9. A concrete highway is built of slabs 14 m long (20Cº). How wide should the expansion cracks be (at 20Cº) between the slabs to prevent buckling if the temperature range is -30Cº to +50Cº? I know I use the formula:

L = LoT
L = ? (Change in length of the slabs. We are solving for this.) = 12e-6 (Coefficient of expansion. I looked it up on page 388.) Lo = 14 m (Initial length of slabs.)
T = 30 Cº (50Cº - 20Cº) (Change in temperaure. You only care about the hottest number since you are dealing with expansion.) I then had the formula:
L = e14 m 30Cº
L = .00504 m
L = .50 cm
The space between the slabs must be the same as the expansion of the the slabs. Therefore .50 cm is the correct answer. 17. A quartz sphere is 14.5 cm in diameter. What will its change in volume if it is heated from 30Cº to 200Cº? I had the formula:

V = VoT
V = ? (Volumetric change in the sphere. We are solving for this.) = 1e -6 (Cº)-1 (Coefficient of volumetric expansion. It is on page 388 listed as .) Vo = (4/3) * (.145 m/2)3 (Initial volume. You must take the diameter and divide by to to get the radius. Then you must stick it in the formula for volume of a sphere: (4/3)r3 Vo = .001569 m3

T = 170Cº (Change in temperature. 200Cº - 30Cº.) I then had the formula:
V = 1e-6*.001569m3*170Cº
V = 2.7 e-7 m3 *1e6 (Conversion from m3 to cm3.)
V = .27 cm3
The answer is therefore .27 cm3.

19. If the fluid is contained in a long, narrow vessel so it can expand in essentially one direction only, show that the effective coefficient of linear expansion is approximately equal to the coefficient of volume expansion (in the IB packet.)? Since it can only expand in one direction, is is really linear expansion, not volumetric expansion. Therefore the two coefficients would be the same.

23. A 23.4 kg solid aluminum wheel of radius 0.52 m is rotating about its axel in frictionless bearings with an angular velocity 32.8...

...Biomolecule BCH 3101
Thermodynamics of Biological Systems • Movement, growth, synthesis of biomolecules, and the transport of ions and molecules across membranes all requires energy. • All organisms acquire energy from their surroundings and utilize that energy efficiently to carry out life processes. • In order to study these bio-energetic phenomena we will require knowledge of thermodynamics.
BCH3101 1
• Thermodynamics: defined as a collection...

...Example 1
Nozzle Flow - Steam Steam at 1.5 bar and 150 deg C enters a nozzle at 10 m/s and exits at 1 bar. Assuming the flow is reversible and adiabatic, determine the exit temperature and velocity. If the exit nozzle area is 0.001 m2, evaluate the mass flow rate of the steam through the nozzle. P1 = 1.5 bar T1 = 90 deg C V1 = 10 m/s A2 = 0.001 m2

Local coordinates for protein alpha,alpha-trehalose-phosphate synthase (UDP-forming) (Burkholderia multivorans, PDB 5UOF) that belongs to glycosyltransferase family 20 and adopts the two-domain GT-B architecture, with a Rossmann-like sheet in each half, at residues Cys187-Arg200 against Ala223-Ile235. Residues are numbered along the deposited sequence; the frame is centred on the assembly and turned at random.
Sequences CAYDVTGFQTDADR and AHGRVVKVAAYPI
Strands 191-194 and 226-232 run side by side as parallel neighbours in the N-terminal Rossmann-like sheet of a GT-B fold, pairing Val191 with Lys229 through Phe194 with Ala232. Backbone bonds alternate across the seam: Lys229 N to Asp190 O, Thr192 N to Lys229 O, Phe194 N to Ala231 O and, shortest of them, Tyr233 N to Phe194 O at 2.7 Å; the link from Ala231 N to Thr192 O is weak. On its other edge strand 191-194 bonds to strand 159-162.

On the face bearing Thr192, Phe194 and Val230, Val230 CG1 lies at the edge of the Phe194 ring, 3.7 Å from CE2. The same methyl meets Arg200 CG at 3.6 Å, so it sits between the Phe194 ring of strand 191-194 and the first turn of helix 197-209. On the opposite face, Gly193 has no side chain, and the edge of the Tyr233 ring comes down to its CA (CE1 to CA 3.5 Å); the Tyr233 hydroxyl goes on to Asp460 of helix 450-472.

P2 =1 bar T2 = ? V2 = ? mdot = ?
V2 = sqrt(V1*V1+2*(h1-h2)) mdot = rho*A2*V2 = A2*V2/v2 T2
382.60 m/s 0.22 kg/s 111.81 degC...

...Thermodynamics Lab
Introduction:
Thermodynamics is the study of energy which can exist in many forms, such as heat, light, chemical energy, and electrical energy. The variables that thermodynamics can be used to define include temperature, internal energy, entropy, and pressure. Temperature, relating to thermodynamics, is the measure of kinetic energy in the particles of a substance. Light is usually linked to absorbance and emission...

...UNIFIED ENGINEERING
Lecture Outlines
2000
Ian A. Waitz
THERMODYNAMICS:
COURSE INTRODUCTION
Course Learning Objectives:
To be able to use the First Law of Thermodynamics to estimate the potential for thermomechanical energy conversion in aerospace power and propulsion systems.
Measurable outcomes (assessment method):
1) To be able to state the First Law and to define heat, work, thermal efficiency and
the difference between various forms of energy....

...established principle of thermodynamics (which eventually became the Second Law) was formulated by Sadi Carnot in 1824. By 1860, as found in the works of those such as Rudolf Clausius and William Thomson, there were two established "principles" of thermodynamics, the first principle and the second principle. As the years passed, these principles turned into "laws." By 1873, for example, thermodynamicist Josiah Willard Gibbs, in his “Graphical Methods in the...

...said to be in thermal equilibrium and to be equal in temperature.
The 2 systems are equal in temperature when no change in any property occurs when they are
brought into communication.
5.2 The Zeroth Law of Thermodynamics
(This law was formulated after the First Law of Thermodynamics. Since it is more
fundamental, it is called the Zeroth Law)
It was observed experimentally that 2 systems that are equal in temperature to a third
system are also equal in...

...is used. It is provided with a pressure gauge, a digital thermometer and a safety valve. An aneroid barometer is used to determine atmospheric pressure.
1 2 3 Drain valve Heater Overflow
Variation of saturation temperature with pressure
Thermodynamics Laboratory Manual
Marcet boiler
4 5
6 7 8 9
Temperature sensor Pressure relief valve Filler opening with plug Pressure gauge Master switch Boiler with insulating jacket
11 Temperature display
10 Heater...

...The first law of thermodynamics states that energy is neither created nor destroyed when transferred from one form to another. This means that the energy we put into a chemical or physical change will be the same energy we get out of the energy transformation. An example of the first law of thermodynamics is when you rub your hands together to generate heat on your palms. This is not creating energy instead you’ve actually moved energy from your body through your...

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